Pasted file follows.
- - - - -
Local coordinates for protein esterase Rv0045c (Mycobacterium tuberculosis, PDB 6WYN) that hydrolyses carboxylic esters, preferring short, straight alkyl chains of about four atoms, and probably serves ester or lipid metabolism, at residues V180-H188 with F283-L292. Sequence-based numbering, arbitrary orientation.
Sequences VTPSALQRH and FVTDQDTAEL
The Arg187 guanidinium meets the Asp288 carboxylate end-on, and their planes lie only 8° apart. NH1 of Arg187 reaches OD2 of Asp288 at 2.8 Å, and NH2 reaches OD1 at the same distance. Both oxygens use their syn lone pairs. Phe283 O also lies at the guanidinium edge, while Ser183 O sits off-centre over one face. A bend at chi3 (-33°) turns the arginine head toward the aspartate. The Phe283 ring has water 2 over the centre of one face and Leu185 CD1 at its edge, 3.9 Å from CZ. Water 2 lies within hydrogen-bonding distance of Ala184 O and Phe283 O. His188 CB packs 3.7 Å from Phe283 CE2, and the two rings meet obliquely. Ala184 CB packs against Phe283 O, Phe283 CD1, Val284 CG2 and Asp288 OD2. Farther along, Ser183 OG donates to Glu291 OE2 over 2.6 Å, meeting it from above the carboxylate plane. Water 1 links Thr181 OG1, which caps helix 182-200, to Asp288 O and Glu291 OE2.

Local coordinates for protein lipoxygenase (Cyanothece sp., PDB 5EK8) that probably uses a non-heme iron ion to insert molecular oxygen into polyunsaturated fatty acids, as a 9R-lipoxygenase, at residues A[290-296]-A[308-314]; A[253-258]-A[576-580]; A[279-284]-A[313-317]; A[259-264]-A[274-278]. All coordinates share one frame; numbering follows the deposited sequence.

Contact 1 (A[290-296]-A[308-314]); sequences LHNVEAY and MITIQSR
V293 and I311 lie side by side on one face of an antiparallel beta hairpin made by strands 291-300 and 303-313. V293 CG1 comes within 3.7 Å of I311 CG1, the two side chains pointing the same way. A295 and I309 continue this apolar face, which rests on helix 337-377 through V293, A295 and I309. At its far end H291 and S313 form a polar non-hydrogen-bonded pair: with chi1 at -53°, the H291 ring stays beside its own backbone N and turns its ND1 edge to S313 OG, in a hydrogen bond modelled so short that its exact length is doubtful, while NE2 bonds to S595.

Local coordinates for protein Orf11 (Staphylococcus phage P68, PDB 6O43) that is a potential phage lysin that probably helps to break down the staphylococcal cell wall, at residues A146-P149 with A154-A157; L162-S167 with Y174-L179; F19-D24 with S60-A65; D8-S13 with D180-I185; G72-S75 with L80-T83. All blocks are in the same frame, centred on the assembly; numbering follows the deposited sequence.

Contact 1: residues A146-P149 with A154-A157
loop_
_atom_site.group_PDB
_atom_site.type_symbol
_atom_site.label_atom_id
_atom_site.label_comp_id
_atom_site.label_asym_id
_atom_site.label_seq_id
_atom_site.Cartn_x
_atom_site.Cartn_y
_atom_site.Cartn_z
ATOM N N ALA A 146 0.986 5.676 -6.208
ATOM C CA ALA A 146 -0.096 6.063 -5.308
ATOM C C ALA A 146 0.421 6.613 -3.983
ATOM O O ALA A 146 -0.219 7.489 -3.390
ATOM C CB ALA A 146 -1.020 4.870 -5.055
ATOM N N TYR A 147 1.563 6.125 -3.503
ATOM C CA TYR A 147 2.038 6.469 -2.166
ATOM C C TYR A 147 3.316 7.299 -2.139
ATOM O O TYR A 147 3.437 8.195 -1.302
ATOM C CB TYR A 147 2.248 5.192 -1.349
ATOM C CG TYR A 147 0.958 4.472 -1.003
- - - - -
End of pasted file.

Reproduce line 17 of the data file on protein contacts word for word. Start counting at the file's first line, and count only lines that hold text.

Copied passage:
_atom_site.Cartn_y